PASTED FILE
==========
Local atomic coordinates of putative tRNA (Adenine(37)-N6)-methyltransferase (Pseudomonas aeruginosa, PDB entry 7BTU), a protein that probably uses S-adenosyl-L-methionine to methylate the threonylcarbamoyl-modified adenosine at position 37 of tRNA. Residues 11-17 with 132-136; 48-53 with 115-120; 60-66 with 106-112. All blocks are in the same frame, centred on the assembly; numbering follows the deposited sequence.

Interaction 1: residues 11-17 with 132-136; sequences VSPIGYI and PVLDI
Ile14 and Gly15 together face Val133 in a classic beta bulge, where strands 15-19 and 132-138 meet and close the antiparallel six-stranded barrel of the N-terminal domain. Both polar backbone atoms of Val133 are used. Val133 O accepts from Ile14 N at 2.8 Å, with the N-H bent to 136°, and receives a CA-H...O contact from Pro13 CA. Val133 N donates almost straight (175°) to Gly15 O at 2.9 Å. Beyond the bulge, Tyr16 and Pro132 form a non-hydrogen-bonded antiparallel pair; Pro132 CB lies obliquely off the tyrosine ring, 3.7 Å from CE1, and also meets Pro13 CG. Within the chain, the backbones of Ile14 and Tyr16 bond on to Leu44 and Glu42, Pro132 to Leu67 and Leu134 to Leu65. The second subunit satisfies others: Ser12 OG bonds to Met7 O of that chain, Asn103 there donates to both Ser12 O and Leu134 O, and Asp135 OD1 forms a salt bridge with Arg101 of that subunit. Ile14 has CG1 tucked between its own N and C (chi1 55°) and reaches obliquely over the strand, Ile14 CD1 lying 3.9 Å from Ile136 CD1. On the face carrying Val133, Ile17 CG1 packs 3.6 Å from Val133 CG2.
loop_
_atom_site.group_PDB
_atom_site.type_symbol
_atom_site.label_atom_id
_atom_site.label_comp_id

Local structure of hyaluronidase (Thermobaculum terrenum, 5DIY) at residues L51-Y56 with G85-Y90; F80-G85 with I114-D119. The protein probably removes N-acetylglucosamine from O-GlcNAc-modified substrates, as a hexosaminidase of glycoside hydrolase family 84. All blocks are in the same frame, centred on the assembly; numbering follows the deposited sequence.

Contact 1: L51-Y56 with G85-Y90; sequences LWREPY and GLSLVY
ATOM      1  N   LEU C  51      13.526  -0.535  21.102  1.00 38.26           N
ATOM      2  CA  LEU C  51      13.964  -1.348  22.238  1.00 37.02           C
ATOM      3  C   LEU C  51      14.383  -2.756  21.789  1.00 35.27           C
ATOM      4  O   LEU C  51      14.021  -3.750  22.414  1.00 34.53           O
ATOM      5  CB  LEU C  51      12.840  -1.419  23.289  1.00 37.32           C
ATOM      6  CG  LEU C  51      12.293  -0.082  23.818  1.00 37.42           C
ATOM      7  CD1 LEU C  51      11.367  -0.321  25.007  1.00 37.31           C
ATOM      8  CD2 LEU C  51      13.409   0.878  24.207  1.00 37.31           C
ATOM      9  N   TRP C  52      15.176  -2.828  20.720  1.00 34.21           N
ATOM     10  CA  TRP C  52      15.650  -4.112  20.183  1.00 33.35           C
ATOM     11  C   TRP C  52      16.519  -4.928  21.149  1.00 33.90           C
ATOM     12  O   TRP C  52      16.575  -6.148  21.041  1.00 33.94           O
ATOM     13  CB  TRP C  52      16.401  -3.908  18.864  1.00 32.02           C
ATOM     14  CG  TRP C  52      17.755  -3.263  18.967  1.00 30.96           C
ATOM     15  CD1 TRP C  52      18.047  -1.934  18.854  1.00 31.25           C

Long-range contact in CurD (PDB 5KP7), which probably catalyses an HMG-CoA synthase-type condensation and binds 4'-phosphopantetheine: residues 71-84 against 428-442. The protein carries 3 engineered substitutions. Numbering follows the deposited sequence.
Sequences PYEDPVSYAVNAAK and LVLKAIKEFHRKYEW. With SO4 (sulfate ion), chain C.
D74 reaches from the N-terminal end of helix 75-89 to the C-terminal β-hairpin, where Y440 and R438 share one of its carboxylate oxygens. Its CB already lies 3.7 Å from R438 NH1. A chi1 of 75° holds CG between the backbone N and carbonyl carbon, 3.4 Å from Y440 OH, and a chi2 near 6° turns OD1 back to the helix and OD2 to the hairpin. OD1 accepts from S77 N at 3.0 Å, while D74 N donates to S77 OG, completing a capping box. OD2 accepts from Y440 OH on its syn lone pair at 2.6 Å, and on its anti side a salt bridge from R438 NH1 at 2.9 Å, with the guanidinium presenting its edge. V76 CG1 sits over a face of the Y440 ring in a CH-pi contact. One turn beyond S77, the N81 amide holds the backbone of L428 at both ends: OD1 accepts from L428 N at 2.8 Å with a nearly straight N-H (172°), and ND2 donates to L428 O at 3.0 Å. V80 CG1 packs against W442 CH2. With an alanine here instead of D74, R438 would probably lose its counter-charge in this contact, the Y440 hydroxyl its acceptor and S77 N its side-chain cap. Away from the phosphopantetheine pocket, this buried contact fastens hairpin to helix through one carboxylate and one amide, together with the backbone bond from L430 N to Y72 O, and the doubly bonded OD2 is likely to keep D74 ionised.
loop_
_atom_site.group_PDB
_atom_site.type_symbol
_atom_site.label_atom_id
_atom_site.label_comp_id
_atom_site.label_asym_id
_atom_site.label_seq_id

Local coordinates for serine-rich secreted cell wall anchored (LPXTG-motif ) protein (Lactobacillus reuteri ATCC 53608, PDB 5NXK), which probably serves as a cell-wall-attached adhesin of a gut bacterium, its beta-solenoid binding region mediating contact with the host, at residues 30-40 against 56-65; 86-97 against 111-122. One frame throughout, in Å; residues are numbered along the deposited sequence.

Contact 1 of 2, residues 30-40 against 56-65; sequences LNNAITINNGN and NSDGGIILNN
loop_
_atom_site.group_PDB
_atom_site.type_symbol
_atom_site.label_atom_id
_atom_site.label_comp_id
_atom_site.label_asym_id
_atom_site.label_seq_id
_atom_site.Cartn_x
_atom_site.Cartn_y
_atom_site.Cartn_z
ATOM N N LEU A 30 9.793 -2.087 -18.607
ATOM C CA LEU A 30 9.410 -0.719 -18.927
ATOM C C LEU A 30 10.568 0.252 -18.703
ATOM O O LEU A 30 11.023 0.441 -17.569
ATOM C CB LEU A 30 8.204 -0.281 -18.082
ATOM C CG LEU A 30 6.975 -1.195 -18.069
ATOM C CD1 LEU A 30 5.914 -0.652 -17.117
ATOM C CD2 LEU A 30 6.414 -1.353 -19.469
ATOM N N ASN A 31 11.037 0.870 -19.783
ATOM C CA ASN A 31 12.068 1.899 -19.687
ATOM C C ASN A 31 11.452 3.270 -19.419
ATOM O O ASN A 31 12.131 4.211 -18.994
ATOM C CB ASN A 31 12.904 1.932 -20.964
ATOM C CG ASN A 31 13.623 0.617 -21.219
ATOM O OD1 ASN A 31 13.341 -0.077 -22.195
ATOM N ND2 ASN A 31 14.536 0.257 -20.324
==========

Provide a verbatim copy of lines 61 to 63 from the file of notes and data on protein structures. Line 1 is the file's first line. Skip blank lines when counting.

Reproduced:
ATOM C CG ASN A 31 13.623 0.617 -21.219
ATOM O OD1 ASN A 31 13.341 -0.077 -22.195
ATOM N ND2 ASN A 31 14.536 0.257 -20.324